Security

No. 1 thing IT departments can learn from the Panama Papers hack

Staggeringly out of date software supports the conclusion that documents from Mossack Fonseca were exfiltrated by a hacker. Learn what vulnerabilities could have been used.

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Image: iStockphoto/CyberKristiyan

In the world of investigative journalism, the "Panama Papers"—the recent leak of 11.5 million documents, totaling 2.6 terabytes of data from the law firm Mossack Fonseca—is the gift that keeps on giving. As journalists continue to sort through the trove of documents, more people are named in tax-avoidance schemes, and fallout from the reporting continues to increase.

While there is already ample coverage of the social and political implications of the Panama Papers, the focus of this article is the enterprise security lessons that can be learned from this event.

SEE: Three important lessons crooked world leaders should learn from the Panama Papers (ZDNet)

Considering the widespread implications of the Panama Papers, a variety of explanations have been proffered by various experts and commenters as to how this information was exfiltrated from Mossack Fonseca. The originating newspaper, Süddeutsche Zeitung, claims it does not know how its source obtained the data, but the source's motivation was that he "want[ed] these crimes to be made public."

Ramón Fonseca, co-founder of Mossack Fonseca, claims that the law firm was hacked, though the origin or identity of the hacker is still unknown. While the potential exists that this was an inside job, the more likely scenario is that poor security practices enabled the Panama Papers leak.

Years behind in security updates

Astute TechRepublic readers understand the importance of security updates, and the urgency with which they should be applied—no matter how large or small the organization is. Far too often in these situations, the IT staff is hamstrung by management who does not share in this understanding, leaving the IT staff without the resources needed to perform their duties effectively.

WordPress 4.1 (Released December 18, 2014)

The homepage blog of Mossack Fonseca appears to use WordPress 4.1, which, aside from being out-of-date, has had a variety of high-profile vulnerabilities. In general, the heavy reliance of plugins in WordPress is known to be problematic, though the security issues of Mossack Fonseca extend beyond one WordPress installation, or associated plugin.

Drupal 7.23 (Released August 8, 2013)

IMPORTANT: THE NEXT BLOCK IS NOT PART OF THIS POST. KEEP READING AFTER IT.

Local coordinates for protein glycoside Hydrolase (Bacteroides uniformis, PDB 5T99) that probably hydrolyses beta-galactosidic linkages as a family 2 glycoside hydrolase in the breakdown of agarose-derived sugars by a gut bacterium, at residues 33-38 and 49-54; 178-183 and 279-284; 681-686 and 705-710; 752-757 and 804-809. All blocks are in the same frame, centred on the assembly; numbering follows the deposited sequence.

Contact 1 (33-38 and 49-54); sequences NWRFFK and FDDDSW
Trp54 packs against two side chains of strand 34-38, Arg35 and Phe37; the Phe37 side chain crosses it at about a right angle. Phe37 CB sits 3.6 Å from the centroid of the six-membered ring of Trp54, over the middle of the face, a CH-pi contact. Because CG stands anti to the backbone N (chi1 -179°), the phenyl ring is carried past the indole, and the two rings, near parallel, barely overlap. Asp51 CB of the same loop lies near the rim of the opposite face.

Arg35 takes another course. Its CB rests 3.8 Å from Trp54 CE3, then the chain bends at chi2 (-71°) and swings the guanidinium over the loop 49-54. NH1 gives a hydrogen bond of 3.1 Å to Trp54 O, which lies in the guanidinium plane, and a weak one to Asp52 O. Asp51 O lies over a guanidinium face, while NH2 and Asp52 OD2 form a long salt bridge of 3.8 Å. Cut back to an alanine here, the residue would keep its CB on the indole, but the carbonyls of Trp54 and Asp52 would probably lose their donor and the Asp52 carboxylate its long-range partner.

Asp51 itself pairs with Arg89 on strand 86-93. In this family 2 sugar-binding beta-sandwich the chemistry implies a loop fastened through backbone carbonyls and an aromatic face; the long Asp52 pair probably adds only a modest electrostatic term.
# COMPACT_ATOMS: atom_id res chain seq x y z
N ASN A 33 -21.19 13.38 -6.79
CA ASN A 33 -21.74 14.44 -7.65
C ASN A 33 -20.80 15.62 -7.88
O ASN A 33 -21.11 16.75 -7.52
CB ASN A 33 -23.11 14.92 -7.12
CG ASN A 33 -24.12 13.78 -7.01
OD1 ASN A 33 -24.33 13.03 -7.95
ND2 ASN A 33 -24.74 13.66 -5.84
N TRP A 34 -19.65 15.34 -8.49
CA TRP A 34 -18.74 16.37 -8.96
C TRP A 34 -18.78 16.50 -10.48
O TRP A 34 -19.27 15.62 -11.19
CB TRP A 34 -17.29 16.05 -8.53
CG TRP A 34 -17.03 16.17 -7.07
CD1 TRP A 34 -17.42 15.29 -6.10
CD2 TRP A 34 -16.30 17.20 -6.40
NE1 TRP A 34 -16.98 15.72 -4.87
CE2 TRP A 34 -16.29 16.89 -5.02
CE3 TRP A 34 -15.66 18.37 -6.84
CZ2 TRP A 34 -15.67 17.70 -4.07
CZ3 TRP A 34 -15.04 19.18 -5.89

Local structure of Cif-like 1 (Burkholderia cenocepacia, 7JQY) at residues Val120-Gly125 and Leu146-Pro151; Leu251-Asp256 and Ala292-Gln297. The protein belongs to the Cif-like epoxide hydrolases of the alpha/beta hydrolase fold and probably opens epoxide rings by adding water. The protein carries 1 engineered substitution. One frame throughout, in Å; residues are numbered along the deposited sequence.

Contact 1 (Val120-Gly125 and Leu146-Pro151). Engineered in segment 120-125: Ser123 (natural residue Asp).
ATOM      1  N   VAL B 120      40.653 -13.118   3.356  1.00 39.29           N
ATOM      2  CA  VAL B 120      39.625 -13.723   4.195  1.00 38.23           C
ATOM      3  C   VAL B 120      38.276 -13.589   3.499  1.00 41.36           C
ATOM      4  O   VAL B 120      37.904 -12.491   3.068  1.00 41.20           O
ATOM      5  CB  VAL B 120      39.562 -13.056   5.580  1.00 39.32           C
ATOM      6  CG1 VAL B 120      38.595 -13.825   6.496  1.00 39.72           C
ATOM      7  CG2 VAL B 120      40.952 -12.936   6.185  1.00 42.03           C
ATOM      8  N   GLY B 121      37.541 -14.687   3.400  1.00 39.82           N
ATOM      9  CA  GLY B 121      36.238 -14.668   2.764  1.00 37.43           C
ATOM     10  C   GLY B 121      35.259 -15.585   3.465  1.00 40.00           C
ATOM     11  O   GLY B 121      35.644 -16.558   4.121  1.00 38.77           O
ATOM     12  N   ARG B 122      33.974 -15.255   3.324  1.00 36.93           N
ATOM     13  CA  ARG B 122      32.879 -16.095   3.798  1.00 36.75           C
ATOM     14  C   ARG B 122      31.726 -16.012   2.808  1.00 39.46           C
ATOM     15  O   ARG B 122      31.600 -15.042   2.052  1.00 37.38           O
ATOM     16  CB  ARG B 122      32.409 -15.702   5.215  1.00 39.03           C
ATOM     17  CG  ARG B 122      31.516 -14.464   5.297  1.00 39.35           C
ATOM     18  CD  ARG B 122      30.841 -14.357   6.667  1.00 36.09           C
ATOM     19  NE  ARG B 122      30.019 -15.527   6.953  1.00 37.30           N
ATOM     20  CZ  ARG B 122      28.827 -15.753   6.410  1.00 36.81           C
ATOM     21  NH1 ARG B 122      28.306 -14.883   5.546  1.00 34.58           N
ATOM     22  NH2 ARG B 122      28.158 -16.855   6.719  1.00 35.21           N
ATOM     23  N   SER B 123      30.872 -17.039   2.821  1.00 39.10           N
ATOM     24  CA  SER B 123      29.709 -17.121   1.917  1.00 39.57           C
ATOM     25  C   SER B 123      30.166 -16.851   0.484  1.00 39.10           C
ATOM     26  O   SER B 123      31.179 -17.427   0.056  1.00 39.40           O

The client portal operated by Mossack Fonseca was found to be using Drupal 7.23 at the time the story broke. Drupal was operating on top of Apache 2.2.15, from March 6, 2010. To further complicate matters, it is actually Oracle's fork of Apache, which by default allows viewing the directory structure. As Drupal files use the .module file extension—which is not executed by default in Apache—any user is able to view the source of the module files as plain text, as well as view the directory in which module files are placed.

SEE: Three ways encryption can safeguard your cloud files (Tech Pro Research)

An in-depth look at Mossack Fonseca's Drupal installation was performed by Unicorn Riot, which, at the time of their report, noted that a "portfolio" module exists that appears to serve the purpose of allowing account holders to view their documents, and the "Oracle" module exists allowing Drupal to use Oracle as the database backend (rather than the default MySQL).

The Drupal installation itself is vulnerable to the highest-profile vulnerability in the history of the project, a vulnerability which allows any anonymous user to achieve privilege escalation or execute arbitrary PHP code. Unicorn Riot inferred that this vulnerability would have allowed attackers to gain access to the "portfolio" data store, which can reasonably be presumed to be the contents of the Panama Papers provided to the press.

While some attempts have been made to secure the Drupal installation since the disclosure of the Panama Papers, some of the aforementioned security issues appear to persist. Directory view has been disabled, though error pages are still served by Oracle instead of Joomla—the error pages still report the Oracle server as 2.2.15, which is still woefully insecure.

Microsoft Exchange / Outlook Web Access (2009)

Mossack Fonseca uses Microsoft Exchange server for email, of which Outlook Web Access (OWA) is a component. The login portal reports the copyright date as being 2009—you can try it yourself—which is probably insecure. Giving the benefit of the doubt, if it runs Exchange Server 2007, there is still one year left before that version reaches the end of extended support. In consideration of the aforementioned unpatched software, it is probable that this, too, was not updated. Multiple vulnerabilities have been found in Exchange and OWA, the bulk of which were discovered in 2015.

Even with the end of extended support a year away, a migration path should be well underway to remove aging software from your infrastructure. City of Seattle IT Analyst Marcus Eaton noted that "Mossack Fonseca's situation is a fantastic example of why patching and maintaining software is arguably more important than deploying. A car needs regular maintenance and has a limited lifespan, and your software used in production and development systems should be treated the same way."

What's your view?

Do you think that Mossack Fonseca was the victim of a hack, or was this a whistleblower inside the organization? Do you have doubts about the security practices for organizations whose services you retain? Share your thoughts in the comments.

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About James Sanders

James Sanders is a Java programmer specializing in software as a service and thin client design, and virtualizing legacy programs for modern hardware.

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